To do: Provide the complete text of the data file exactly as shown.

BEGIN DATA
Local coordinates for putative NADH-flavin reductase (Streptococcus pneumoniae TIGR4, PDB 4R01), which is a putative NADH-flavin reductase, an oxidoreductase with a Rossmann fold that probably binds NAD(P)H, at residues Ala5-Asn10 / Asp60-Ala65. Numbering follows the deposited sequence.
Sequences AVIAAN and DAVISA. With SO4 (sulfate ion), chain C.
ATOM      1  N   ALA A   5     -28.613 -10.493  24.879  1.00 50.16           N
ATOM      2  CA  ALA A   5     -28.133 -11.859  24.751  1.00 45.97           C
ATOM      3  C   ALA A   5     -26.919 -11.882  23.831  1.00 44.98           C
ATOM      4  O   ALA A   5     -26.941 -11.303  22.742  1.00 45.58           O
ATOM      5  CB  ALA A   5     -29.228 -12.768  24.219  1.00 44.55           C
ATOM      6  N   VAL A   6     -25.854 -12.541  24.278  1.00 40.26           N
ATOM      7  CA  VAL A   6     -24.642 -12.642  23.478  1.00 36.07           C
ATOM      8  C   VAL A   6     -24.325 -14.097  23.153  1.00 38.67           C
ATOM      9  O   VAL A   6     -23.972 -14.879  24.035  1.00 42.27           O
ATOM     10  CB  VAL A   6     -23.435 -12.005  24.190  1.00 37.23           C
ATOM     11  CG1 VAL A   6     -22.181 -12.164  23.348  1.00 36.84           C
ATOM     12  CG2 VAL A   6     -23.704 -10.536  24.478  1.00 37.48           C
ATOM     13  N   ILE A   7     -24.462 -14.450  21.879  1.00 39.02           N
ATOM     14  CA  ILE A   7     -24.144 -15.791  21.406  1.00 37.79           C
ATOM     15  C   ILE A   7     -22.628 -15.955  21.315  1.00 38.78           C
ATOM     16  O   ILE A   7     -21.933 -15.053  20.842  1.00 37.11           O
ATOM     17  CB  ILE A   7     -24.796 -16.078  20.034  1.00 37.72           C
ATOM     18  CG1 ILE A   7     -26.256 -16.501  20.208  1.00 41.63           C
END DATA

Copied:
Local coordinates for putative NADH-flavin reductase (Streptococcus pneumoniae TIGR4, PDB 4R01), which is a putative NADH-flavin reductase, an oxidoreductase with a Rossmann fold that probably binds NAD(P)H, at residues Ala5-Asn10 / Asp60-Ala65. Numbering follows the deposited sequence.
Sequences AVIAAN and DAVISA. With SO4 (sulfate ion), chain C.
ATOM      1  N   ALA A   5     -28.613 -10.493  24.879  1.00 50.16           N
ATOM      2  CA  ALA A   5     -28.133 -11.859  24.751  1.00 45.97           C
ATOM      3  C   ALA A   5     -26.919 -11.882  23.831  1.00 44.98           C
ATOM      4  O   ALA A   5     -26.941 -11.303  22.742  1.00 45.58           O
ATOM      5  CB  ALA A   5     -29.228 -12.768  24.219  1.00 44.55           C
ATOM      6  N   VAL A   6     -25.854 -12.541  24.278  1.00 40.26           N
ATOM      7  CA  VAL A   6     -24.642 -12.642  23.478  1.00 36.07           C
ATOM      8  C   VAL A   6     -24.325 -14.097  23.153  1.00 38.67           C
ATOM      9  O   VAL A   6     -23.972 -14.879  24.035  1.00 42.27           O
ATOM     10  CB  VAL A   6     -23.435 -12.005  24.190  1.00 37.23           C
ATOM     11  CG1 VAL A   6     -22.181 -12.164  23.348  1.00 36.84           C
ATOM     12  CG2 VAL A   6     -23.704 -10.536  24.478  1.00 37.48           C
ATOM     13  N   ILE A   7     -24.462 -14.450  21.879  1.00 39.02           N
ATOM     14  CA  ILE A   7     -24.144 -15.791  21.406  1.00 37.79           C
ATOM     15  C   ILE A   7     -22.628 -15.955  21.315  1.00 38.78           C
ATOM     16  O   ILE A   7     -21.933 -15.053  20.842  1.00 37.11           O
ATOM     17  CB  ILE A   7     -24.796 -16.078  20.034  1.00 37.72           C
ATOM     18  CG1 ILE A   7     -26.256 -16.501  20.208  1.00 41.63           C